Highlights from today’s political developments.
Rupee, markets rise on exit polls predictions
The rupee and bonds rallied at market opening on Monday after exit polls suggested the election will give a clear mandate for the ruling party led coalition.
But traders said market gains would be kept in check ahead of the vote counting on Thursday.
Prime Minister Narendra Modi is likely to return to power with an even bigger majority in parliament after a mammoth general election that ended on Sunday, exit polls showed, a far better showing than expected in recent weeks.
Exit polls are not exact polls, most have gone wrong since 1999: Venkaiah Naidu
Vice-President M. Venkaiah Naidu has mocked at the exit polls, saying they were not exact polls. “Exit polls do not mean exact polls. We have to understand that. Since 1999, most of the exit polls have gone wrong,” the Vice-President pointed out.
Mr. Naidu addressed an informal meeting of well-wishers on May 19, who felicitated him in Guntur.
Referring to the ongoing general elections, he said every party exuded confidence (over victory). “Everyone exhibits his own confidence till the 23rd (day of counting). There will be no base for it. So we have to wait for 23rd,” he remarked.
“Country and the State need an able leader and stable government, whoever it be. That’s what is required. That’s all,” Mr. Naidu observed.
The Vice-President also said change in society should start with political parties.
After Chandrababu Naidu, Mayawati may meet Sonia Gandhi today
Notwithstanding the exit polls results that have given a clear victory to the BJP-led National Democratic Alliance (NDA), all eyes are on a possible meeting between Bahujan Samaj Party (BSP) chief Mayawati and former Congress president Sonia Gandhi on Monday.
Though there is no official confirmation about a Mayawati-Sonia Gandhi meeting, sources confirmed to The Hindu about the BSP chief’s plan to fly down to Delhi.
If the meeting does take place today, it would signal a thaw between the Congress and BSP as the party had kept away from all the recent meetings convened by the Congress, including the ones that were meant to oppose Prime Minister Narendra Modi-led government’s policies.
Exit polls predict second term for PM Narendra Modi
All exit polls released at the conclusion of the seven-phase 17th general election predicted a second term for Prime Minister Narendra Modi. The counting of votes will take place on May 23.
Count on democracy
Most polls indicated minor to considerable setback for Mr. Modi’s Bharatiya Janata Party (BJP) in Uttar Pradesh where it won 71 of 80 seats in 2014, but they were in agreement that the party would firmly hold on to its strongholds in the north and west and make considerable gains in West Bengal.
Trailing in south
In southern States barring Karnataka, the BJP is projected to trail far behind opponents. The Congress and its allies are projected to make significant gains compared to the historic low they hit in 2014, but will end up some distance away from the halfway mark of 272 seats in the 543-strong Lok Sabha, according to these polls.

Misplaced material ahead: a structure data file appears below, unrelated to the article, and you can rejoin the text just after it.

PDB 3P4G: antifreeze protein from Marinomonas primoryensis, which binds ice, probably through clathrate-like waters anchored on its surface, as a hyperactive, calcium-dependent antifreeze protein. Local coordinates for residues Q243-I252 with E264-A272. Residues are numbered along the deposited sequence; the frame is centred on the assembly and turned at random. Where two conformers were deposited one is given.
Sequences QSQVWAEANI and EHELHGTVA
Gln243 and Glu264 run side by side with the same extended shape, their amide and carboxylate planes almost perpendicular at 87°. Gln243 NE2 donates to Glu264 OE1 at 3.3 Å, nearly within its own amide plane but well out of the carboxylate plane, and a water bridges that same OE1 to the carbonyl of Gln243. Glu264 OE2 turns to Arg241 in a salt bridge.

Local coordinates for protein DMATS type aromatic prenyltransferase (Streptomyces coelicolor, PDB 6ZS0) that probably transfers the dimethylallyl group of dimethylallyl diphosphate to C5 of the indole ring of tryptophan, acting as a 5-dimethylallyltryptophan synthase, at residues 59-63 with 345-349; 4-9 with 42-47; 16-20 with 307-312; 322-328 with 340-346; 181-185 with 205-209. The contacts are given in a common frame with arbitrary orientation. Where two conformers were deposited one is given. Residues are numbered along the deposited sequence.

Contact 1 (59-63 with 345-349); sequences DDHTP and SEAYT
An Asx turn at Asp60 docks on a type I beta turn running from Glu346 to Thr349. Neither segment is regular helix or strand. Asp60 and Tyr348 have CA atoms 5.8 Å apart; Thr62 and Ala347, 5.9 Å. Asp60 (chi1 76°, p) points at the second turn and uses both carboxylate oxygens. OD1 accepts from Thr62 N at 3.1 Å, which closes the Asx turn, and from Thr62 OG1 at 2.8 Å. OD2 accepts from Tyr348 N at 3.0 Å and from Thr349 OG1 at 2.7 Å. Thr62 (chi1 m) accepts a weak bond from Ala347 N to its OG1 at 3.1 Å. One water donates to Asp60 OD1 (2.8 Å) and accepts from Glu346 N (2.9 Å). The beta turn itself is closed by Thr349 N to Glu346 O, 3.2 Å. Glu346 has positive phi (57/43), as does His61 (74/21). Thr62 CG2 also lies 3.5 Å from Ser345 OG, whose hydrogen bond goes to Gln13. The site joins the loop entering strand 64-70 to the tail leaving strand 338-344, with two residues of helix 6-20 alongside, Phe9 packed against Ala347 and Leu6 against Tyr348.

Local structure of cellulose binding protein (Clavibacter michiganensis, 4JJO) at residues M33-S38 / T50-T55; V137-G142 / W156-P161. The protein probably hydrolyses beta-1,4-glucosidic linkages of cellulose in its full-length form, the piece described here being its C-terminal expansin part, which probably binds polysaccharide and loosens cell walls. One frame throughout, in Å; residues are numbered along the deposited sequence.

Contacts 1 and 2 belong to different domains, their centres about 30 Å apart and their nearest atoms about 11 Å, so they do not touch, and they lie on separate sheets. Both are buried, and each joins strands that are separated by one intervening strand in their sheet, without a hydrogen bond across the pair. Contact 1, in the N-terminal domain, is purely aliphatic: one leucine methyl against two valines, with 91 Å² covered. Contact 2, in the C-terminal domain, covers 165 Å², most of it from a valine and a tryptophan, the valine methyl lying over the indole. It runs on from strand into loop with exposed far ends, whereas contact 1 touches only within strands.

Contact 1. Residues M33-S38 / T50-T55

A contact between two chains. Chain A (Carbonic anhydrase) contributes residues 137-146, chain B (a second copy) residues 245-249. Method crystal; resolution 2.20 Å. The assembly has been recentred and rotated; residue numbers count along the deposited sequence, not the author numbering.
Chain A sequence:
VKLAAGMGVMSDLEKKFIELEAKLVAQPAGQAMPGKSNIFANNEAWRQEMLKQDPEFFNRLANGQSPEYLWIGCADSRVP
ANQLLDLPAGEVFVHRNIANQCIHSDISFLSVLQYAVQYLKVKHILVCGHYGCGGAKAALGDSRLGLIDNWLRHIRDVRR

BJP likely to grab five to seven seats in Delhi, suggest exit polls
Exit polls released on Sunday evening after the last phase of the Lok Sabha election gave the BJP between five to seven seats in Delhi. AAP and the Congress, the pollsters predict, may get between zero and one seat each. Delhi has seven Lok Sabha seats.
Exit polls are only indicators and pollsters have often got it wrong but a majority of the exit polls have the BJP making a clean sweep in the city, as it did in 2014.
The ABP-CSDS exit poll gave the BJP five seats and one each to Congress and AAP, while Times Now-VMR and India Today-Axis gave the BJP six seats, and one to the Congress.
The Republic-Jan Ki Baat exit poll gave the BJP six to seven seats, adding that AAP will win zero or just one seat. Republic CVoter gave the BJP all the seven seats in Delhi.
The issues that mattered in an issue-less election
With reports of joblessness being at a four-decade high, a deepening agrarian crisis and a recent spike in food prices, it was widely expected that economic issues would end up mattering the most to Indians when they vote in the Lok Sabha election.
This expectation was not misplaced given that there is a fairly large body of work in Western democracies that is centred on the effect that the state of the economy has on election outcomes.
However, a nationwide post-poll survey, conducted by Lokniti during the past one month after each phase of election, has thrown up data that seem to be somewhat at odds with this presumption.
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